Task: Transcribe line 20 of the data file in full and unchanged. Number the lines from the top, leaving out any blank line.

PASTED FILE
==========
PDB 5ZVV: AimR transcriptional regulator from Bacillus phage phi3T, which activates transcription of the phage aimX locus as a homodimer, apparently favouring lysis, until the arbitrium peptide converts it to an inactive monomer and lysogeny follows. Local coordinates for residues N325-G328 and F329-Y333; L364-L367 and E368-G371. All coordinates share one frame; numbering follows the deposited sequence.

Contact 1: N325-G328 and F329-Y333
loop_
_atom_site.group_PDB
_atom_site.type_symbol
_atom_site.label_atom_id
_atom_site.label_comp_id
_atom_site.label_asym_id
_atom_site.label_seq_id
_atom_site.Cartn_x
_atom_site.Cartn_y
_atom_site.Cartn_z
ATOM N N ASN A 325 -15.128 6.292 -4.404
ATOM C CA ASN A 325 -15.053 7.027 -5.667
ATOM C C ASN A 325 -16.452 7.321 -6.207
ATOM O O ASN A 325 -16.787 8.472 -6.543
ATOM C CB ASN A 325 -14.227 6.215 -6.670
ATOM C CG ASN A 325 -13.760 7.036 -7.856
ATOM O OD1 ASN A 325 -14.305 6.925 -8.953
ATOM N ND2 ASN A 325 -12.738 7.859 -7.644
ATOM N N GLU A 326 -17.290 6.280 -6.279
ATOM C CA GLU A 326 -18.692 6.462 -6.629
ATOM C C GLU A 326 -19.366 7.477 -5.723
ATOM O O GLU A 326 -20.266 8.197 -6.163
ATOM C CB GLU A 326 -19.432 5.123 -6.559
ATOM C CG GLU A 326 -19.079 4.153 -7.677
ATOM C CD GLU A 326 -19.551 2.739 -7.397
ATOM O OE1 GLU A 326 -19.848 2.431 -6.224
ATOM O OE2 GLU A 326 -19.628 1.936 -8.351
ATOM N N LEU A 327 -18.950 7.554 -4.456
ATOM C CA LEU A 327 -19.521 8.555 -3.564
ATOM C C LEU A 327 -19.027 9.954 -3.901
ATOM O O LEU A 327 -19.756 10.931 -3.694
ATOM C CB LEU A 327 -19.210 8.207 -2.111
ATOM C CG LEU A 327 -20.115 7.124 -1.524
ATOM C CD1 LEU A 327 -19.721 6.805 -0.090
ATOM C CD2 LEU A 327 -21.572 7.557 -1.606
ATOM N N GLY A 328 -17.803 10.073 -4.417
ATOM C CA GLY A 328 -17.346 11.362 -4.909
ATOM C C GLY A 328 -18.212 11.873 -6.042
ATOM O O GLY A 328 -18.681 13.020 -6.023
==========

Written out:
ATOM N ND2 ASN A 325 -12.738 7.859 -7.644